On Friday, August 1st, the Duchenne muscular dystrophy community lost another member. This time it was my friend, Scott Sands. He died a day short of his forty-eighth birthday.
I never met Scott in person. He lived on the other side of the country in Orlando, Florida. We communicated over the internet, followed each other on Facebook, and read each other's blogs. I met him him on an internet group called DMD Pioneers. Like me, he used a ventilator, and was one of the older guys with DMD. I enjoyed his sense of humor, his good nature and admired his determination to live life on his terms. DMD would not prevent him from enjoying life.
Scott, despite DMD, lived life to the fullest. He fought the good fight against this disease for as long as he was able. As he said in his blog post for his forty-fifth birthday: "The longer I am able to fight, the more rounds I win, and the more I am reminded to appreciate life and take each day as it comes." To him, every moment of life was to be cherished. He never knew when it could all end.
Duchenne reality denies me the luxury of living in terms of years, months, weeks, or days. Heck, with the shape I'm in, even hours and minutes are questionable. I'm dealing solely with moments now, and my goal is to maintain my relentless desire to seize every single one of them!Living in the moment, and feeling fortunate to be alive is what helped him to cope with DMD. He wrote in his blog on his forty-fifth birthday:
...moments accumulate and grow into futures, and futures comprise lifetimes. By focusing on moments, I can relish in looking back on them from a future that was never promised. I remember being a mere teenager and dreaming of a future....I nearly lost my life quite a few times since then, but I have survived through it all to get here. This is where I wasn't supposed to be, but somehow I made it! This is the future, and I am fortunate enough to be sitting here--far beyond my life-expectancy projected by the so-called experts--and recalling 45 years worth of moments.Scott also found love. He met Rebekkah over the internet, and they fell in love. Rebekkah is one of the rare cases of a woman with Duchenne muscular dystrophy. She lived across the Atlantic in Liverpool, England, but this didn't prevent the relationship from blooming. Though their relationship started on-line it was real. They got engaged over video chat. But, it didn't end there. Rebekkah was flown to Florida so that they could be together. During the brief visit they became husband and wife. She returned to England, hoping to come back. They never got another chance to be with each other. But, a short time with someone who loves you is better than never having the chance. He left us with a smile in his heart.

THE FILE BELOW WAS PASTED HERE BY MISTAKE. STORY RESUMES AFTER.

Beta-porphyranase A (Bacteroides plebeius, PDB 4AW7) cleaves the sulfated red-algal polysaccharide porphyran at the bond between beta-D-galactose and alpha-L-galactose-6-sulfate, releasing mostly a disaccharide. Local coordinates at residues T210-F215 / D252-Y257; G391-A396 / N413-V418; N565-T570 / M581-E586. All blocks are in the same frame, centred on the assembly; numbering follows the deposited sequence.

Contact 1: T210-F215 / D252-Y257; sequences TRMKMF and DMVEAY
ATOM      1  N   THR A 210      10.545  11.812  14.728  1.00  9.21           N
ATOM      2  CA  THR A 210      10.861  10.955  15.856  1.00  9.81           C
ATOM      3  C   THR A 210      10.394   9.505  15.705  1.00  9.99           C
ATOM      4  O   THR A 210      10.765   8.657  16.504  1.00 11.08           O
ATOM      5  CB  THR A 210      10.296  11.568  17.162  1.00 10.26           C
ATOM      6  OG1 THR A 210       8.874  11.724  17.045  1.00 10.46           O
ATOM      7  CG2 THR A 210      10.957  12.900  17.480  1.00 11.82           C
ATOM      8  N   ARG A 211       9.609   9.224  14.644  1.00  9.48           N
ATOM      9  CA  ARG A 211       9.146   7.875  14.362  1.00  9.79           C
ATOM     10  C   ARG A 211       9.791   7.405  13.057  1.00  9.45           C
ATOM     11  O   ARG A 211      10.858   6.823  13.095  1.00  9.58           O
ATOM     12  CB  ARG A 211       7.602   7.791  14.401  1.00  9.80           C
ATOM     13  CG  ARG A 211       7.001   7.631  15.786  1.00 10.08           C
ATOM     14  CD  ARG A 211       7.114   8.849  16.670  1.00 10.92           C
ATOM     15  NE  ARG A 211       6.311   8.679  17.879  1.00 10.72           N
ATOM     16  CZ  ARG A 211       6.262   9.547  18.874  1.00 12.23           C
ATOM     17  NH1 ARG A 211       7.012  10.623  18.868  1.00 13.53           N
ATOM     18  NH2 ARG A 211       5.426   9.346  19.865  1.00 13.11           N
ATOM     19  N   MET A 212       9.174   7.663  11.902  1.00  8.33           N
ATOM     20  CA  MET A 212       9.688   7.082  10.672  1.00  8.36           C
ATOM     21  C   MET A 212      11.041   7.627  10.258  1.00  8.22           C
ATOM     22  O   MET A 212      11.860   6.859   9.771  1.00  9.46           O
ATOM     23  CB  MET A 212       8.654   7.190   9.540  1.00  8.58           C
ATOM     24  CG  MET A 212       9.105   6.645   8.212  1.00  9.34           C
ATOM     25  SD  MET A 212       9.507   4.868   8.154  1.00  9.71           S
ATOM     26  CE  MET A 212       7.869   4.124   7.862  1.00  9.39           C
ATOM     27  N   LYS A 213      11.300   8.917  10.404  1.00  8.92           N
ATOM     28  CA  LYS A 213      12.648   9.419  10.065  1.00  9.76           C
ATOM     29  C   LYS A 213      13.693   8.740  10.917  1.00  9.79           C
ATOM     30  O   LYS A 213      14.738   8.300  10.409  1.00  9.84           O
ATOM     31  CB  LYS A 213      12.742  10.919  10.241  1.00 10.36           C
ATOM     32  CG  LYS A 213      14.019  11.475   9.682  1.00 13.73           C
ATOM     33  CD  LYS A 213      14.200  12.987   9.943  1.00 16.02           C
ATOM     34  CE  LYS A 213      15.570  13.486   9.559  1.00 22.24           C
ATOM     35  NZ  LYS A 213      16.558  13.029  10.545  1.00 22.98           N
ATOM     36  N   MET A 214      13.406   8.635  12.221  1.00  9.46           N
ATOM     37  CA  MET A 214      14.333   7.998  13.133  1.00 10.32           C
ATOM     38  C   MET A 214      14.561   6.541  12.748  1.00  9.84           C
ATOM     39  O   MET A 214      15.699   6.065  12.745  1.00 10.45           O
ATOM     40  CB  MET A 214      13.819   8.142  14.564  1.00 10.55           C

Scott will be missed. Whenever the DMD community loses a member, it is a loss to all of us. Even if I don't know the one who died, I still grieve. We all share a kinship. Scott was a brother-in-arms in fighting against the constant foe of DMD. He fought the good fight for as long as he was able. I will continue to honor Scott, and all the others who have fallen, as long as I live. Farewell Scott. It was an honor to have known you.